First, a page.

Centrica shares ended their first week on the stock market with a drop of 1.75p yesterday to 68.5p.

Start your day with The Independent, sign up for daily news emails
ebooks
ebooksAn introduction to the ground rules of British democracy
Latest stories from i100
Have you tried new the Independent Digital Edition apps?
Independent Dating
and  

By clicking 'Search' you
are agreeing to our
Terms of Use.

iJobs Job Widget
iJobs Money & Business

Recruitment Genius: Sales Assistant / Buyer

£15000 - £17000 per annum: Recruitment Genius: This company offers a range of ...

Recruitment Genius: Customer Service Advisor

£15000 - £16000 per annum: Recruitment Genius: Customer Service Advisors are r...

SThree: Trainee Recruitment Consultant

£20000 - £25000 per annum + OTE £45K: SThree: SThree were established in 1986....

Recruitment Genius: Compliance Manager

£40000 - £60000 per annum: Recruitment Genius: A Compliance Manager is require...

Day In a Page

The Greek referendum exposes a gaping hole at the heart of the European Union – its distinct lack of any genuine popular legitimacy

Gaping hole at the heart of the European Union

Treatment of Greece has shown up a lack of genuine legitimacy
Number of young homeless in Britain 'more than three times the official figures'

'Everything changed when I went to the hostel'

Number of young homeless people in Britain is 'more than three times the official figures'
Compton Cricket Club

Compton Cricket Club

Portraits of LA cricketers from notorious suburb to be displayed in London
London now the global money-laundering centre for the drug trade, says crime expert

Wlecome to London, drug money-laundering centre for the world

'Mexico is its heart and London is its head'
The Buddhist temple minutes from Centre Court that helps a winner keep on winning

The Buddhist temple minutes from Centre Court

It helps a winner keep on winning
Is this the future of flying: battery-powered planes made of plastic, and without flight decks?

Is this the future of flying?

Battery-powered planes made of plastic, and without flight decks
Isis are barbarians – but the Caliphate is a dream at the heart of all Muslim traditions

Isis are barbarians

but the Caliphate is an ancient Muslim ideal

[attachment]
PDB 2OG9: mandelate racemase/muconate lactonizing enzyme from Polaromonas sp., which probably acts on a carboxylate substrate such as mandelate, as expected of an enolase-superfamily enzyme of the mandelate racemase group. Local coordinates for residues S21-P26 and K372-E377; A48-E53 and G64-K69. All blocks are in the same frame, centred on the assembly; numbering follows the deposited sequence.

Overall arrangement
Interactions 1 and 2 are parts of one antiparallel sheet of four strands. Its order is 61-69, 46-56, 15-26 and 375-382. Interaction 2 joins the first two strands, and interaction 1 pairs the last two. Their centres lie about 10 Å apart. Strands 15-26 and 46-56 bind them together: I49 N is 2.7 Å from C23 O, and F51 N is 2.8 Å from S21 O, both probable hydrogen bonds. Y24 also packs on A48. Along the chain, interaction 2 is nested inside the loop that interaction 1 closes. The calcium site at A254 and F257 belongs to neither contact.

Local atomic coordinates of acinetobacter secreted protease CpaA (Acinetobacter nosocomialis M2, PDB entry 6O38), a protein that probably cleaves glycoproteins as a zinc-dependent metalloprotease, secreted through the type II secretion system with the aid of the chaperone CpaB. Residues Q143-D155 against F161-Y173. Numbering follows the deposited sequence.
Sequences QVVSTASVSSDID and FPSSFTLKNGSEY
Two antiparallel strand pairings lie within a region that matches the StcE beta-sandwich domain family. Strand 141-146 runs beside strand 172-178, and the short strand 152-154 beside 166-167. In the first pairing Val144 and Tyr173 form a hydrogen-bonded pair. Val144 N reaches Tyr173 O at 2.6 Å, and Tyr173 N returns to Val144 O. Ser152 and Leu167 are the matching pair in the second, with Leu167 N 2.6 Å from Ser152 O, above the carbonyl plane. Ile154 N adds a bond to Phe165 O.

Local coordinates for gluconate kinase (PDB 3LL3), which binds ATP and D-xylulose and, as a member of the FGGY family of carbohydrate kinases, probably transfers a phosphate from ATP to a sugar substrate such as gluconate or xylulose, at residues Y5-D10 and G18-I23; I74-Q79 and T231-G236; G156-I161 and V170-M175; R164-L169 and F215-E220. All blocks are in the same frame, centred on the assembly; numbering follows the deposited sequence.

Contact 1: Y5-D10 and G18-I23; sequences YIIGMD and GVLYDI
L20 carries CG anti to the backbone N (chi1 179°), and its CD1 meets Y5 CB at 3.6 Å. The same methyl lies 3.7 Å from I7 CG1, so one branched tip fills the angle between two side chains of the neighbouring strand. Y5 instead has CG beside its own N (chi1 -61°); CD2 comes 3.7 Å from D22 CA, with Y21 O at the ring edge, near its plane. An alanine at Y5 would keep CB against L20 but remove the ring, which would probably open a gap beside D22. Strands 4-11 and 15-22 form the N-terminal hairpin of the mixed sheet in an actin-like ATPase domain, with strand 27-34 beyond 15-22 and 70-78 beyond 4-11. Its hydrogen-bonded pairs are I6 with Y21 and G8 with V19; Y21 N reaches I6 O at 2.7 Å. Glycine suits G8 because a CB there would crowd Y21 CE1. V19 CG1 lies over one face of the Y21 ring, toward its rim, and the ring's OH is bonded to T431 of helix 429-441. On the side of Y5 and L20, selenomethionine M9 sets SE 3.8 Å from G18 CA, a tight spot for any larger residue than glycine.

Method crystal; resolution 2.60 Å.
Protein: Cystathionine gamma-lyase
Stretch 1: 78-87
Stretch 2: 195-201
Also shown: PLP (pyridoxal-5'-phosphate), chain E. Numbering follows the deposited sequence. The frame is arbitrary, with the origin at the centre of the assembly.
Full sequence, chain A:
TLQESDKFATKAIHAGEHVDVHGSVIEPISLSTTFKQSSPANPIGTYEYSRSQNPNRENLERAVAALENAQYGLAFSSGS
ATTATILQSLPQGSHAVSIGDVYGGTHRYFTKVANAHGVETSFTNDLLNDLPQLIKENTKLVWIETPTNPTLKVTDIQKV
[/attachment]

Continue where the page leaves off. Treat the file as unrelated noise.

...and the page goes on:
The Brink's-Mat curse strikes again: three tons of stolen gold that brought only grief

Curse of Brink's Mat strikes again

Death of John 'Goldfinger' Palmer the latest killing related to 1983 heist
Greece debt crisis: 'The ministers talk to us about miracles' – why Greeks are cynical ahead of the bailout referendum

'The ministers talk to us about miracles'

Why Greeks are cynical ahead of the bailout referendum
Call of the wild: How science is learning to decode the way animals communicate

Call of the wild

How science is learning to decode the way animals communicate
Greece debt crisis: What happened to democracy when it’s a case of 'Vote Yes or else'?

'The economic collapse has happened. What is at risk now is democracy...'

If it doesn’t work in Europe, how is it supposed to work in India or the Middle East, asks Robert Fisk
The science of swearing: What lies behind the use of four-letter words?

The science of swearing

What lies behind the use of four-letter words?
The Real Stories of Migrant Britain: Clive fled from Zimbabwe - now it won't have him back

The Real Stories of Migrant Britain

Clive fled from Zimbabwe - now it won’t have him back
Africa on the menu: Three foodie friends want to popularise dishes from the continent

Africa on the menu

Three foodie friends want to popularise dishes from the hot new continent
Donna Karan is stepping down after 30 years - so who will fill the DKNY creator's boots?

Who will fill Donna Karan's boots?

The designer is stepping down as Chief Designer of DKNY after 30 years. Alexander Fury looks back at the career of 'America's Chanel'